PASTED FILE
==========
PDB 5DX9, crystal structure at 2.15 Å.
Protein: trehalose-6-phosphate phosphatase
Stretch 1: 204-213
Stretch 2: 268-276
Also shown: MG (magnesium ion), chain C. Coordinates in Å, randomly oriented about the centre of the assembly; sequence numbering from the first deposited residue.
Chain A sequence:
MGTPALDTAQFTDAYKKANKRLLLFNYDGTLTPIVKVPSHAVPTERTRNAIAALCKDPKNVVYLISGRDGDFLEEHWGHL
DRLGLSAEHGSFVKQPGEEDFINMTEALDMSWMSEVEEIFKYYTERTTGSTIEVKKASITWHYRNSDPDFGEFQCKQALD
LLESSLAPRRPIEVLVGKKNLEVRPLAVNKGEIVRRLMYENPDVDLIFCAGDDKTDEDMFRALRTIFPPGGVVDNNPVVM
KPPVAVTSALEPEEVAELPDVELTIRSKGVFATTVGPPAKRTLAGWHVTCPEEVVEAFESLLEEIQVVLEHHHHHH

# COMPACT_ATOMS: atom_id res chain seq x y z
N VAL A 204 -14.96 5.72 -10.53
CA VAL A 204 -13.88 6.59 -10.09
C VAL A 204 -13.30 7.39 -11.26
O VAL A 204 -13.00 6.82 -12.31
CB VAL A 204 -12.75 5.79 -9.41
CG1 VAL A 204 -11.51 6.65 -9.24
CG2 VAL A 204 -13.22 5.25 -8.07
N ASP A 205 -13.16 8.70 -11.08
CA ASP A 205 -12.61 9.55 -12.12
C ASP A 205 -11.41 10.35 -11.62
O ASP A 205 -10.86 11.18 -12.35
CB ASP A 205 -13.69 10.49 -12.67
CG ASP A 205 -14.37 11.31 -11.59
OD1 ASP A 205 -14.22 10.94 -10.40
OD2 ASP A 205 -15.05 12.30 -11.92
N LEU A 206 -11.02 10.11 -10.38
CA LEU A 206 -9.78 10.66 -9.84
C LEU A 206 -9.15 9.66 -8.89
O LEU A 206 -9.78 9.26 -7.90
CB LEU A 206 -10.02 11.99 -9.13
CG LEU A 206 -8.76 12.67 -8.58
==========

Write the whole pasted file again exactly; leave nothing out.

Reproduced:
PDB 5DX9, crystal structure at 2.15 Å.
Protein: trehalose-6-phosphate phosphatase
Stretch 1: 204-213
Stretch 2: 268-276
Also shown: MG (magnesium ion), chain C. Coordinates in Å, randomly oriented about the centre of the assembly; sequence numbering from the first deposited residue.
Chain A sequence:
MGTPALDTAQFTDAYKKANKRLLLFNYDGTLTPIVKVPSHAVPTERTRNAIAALCKDPKNVVYLISGRDGDFLEEHWGHL
DRLGLSAEHGSFVKQPGEEDFINMTEALDMSWMSEVEEIFKYYTERTTGSTIEVKKASITWHYRNSDPDFGEFQCKQALD
LLESSLAPRRPIEVLVGKKNLEVRPLAVNKGEIVRRLMYENPDVDLIFCAGDDKTDEDMFRALRTIFPPGGVVDNNPVVM
KPPVAVTSALEPEEVAELPDVELTIRSKGVFATTVGPPAKRTLAGWHVTCPEEVVEAFESLLEEIQVVLEHHHHHH

# COMPACT_ATOMS: atom_id res chain seq x y z
N VAL A 204 -14.96 5.72 -10.53
CA VAL A 204 -13.88 6.59 -10.09
C VAL A 204 -13.30 7.39 -11.26
O VAL A 204 -13.00 6.82 -12.31
CB VAL A 204 -12.75 5.79 -9.41
CG1 VAL A 204 -11.51 6.65 -9.24
CG2 VAL A 204 -13.22 5.25 -8.07
N ASP A 205 -13.16 8.70 -11.08
CA ASP A 205 -12.61 9.55 -12.12
C ASP A 205 -11.41 10.35 -11.62
O ASP A 205 -10.86 11.18 -12.35
CB ASP A 205 -13.69 10.49 -12.67
CG ASP A 205 -14.37 11.31 -11.59
OD1 ASP A 205 -14.22 10.94 -10.40
OD2 ASP A 205 -15.05 12.30 -11.92
N LEU A 206 -11.02 10.11 -10.38
CA LEU A 206 -9.78 10.66 -9.84
C LEU A 206 -9.15 9.66 -8.89
O LEU A 206 -9.78 9.26 -7.90
CB LEU A 206 -10.02 11.99 -9.13
CG LEU A 206 -8.76 12.67 -8.58